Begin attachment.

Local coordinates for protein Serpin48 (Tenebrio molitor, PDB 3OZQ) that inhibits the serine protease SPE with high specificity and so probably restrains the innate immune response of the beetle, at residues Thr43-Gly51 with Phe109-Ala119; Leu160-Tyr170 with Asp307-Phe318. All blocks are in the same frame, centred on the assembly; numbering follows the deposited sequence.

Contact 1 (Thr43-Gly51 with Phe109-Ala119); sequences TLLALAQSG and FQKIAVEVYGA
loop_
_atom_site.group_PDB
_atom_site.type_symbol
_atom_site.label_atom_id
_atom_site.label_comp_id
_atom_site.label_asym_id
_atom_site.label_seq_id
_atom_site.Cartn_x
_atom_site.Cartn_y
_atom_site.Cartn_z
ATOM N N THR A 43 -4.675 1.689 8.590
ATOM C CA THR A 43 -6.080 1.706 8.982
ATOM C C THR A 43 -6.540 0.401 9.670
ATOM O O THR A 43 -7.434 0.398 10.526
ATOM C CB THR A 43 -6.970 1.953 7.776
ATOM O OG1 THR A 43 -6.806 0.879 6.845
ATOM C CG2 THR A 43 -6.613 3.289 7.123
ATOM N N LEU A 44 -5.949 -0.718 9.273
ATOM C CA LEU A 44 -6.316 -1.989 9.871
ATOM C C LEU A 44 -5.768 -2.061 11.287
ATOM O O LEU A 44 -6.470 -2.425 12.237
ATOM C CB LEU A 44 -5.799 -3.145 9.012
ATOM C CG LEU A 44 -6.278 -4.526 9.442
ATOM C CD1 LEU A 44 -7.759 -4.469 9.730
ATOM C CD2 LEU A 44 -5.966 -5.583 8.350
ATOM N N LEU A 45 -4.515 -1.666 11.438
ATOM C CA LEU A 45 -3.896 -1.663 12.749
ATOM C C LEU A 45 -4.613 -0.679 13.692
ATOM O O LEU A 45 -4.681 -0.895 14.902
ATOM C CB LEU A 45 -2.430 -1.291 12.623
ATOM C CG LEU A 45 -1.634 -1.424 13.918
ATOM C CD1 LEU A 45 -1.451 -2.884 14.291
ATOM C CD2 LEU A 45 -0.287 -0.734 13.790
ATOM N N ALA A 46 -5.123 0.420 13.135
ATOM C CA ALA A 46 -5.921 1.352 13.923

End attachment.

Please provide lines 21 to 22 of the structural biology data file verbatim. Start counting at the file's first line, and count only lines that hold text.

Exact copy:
ATOM C CA LEU A 44 -6.316 -1.989 9.871
ATOM C C LEU A 44 -5.768 -2.061 11.287